Big foreign IBs benefit from M&As, smaller hurt by tepid foreign stock invest

2021.01.08 11:47:33 | 2021.01.08 11:48:18

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Foreign investment banks operating in South Korea posted mixed earnings last year, with big ones keeping up profit from merger and acquisition (M&A) deals and initial public offerings (IPOs) while most others suffered from lackluster foreign stock investment.

According to Maeil Business Newspaper that received data on earnings of foreign investment banks’ Korean operations from the Democratic Party lawmaker Kim Byung-wook on Thursday, big names such as JP Morgan, Credit Suisse, Morgan Stanley and Citi Global Market saw their net income from January to September last year surpass that of the whole 2019.

A combined net profit of 22 foreign IB’s Korean operations reached 425.1 billion won ($387.6 million) from the beginning of last year to September, on track to exceed 2019’s figure at 455.8 billion won. Their net profit has been trending down from 617.5 billion won in 2017 and 588 billion won in 2018.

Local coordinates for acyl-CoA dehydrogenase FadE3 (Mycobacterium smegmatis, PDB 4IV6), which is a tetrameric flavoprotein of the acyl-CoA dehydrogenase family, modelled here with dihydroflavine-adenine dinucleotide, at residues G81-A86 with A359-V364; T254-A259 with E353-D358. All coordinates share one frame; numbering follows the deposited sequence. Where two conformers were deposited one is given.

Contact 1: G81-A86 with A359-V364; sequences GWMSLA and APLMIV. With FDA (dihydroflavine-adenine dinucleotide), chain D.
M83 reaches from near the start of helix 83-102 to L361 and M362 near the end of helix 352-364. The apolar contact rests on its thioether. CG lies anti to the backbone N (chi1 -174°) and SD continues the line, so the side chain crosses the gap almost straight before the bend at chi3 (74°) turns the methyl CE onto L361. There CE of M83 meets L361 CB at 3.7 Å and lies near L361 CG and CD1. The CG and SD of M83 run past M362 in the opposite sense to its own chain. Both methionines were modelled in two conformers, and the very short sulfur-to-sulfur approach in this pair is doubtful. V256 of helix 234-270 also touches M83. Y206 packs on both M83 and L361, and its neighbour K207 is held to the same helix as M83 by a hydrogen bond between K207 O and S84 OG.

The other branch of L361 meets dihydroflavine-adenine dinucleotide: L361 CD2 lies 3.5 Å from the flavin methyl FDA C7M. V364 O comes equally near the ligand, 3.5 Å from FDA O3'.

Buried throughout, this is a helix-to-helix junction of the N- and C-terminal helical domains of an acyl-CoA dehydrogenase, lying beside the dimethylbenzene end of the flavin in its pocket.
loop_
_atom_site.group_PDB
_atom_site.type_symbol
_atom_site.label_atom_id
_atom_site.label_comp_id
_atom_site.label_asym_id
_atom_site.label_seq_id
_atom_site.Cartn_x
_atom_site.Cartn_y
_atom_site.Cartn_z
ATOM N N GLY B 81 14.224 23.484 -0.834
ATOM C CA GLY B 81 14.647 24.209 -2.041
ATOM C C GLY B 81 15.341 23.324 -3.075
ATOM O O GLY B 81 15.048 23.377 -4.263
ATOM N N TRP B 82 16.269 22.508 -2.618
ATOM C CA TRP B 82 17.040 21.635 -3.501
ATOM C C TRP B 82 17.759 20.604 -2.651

JP Morgan raked in 81 billion won for the first nine months of last year, already breaking the previous annual records of 50.7 billion won in 2018 and 53 billion won in 2019. It eagerly looks forward to seeing more than 100 billion won in net income from its Korean operation for the first time.

Credit Suisse also saw its net income from January to September at 72.4 billion won surpass that of the full 2019 at 68.1 billion won. Morgan Stanley and Citi Global Market reaped 53.9 billion won and 41.7 billion won, respectively for the nine months last year, exceeding their full 2019 figures.

“Big name foreign brokerages excelled after leading mega M&A deals such as Asiana Airlines and Intel’s NAND business as well as blockbuster IPOs,” a high-ranking official from a foreign securities firm said.

On the other hand, companies that focused on retail stock business was hit hard mainly due to the Korean government’s short selling ban, which soured foreign appetite in Korean market. Net income of Merrill Lynch, which is known to have a higher proportion of retail stock brokerage business than others, shrank to 16.6 billion won for the first nine months of last year compared to 41.8 billion won in 2019. Japanese firms also suffered due to weak marketing and frosty Korea-Japan relations, according to an industry official.

The Financial Supervisory Service said foreign investors maintained their selling spree from February, when the first wave of Covid-19 outbreak hit the country, to June. Their net selling amounted to 3.22 trillion won in February, 13.45 trillion won in March, and 5.29 trillion won in April.

By Jin Young-tae and Choi Mira

[ⓒ Pulse by Maeil Business Newspaper & mk.co.kr, All rights reserved]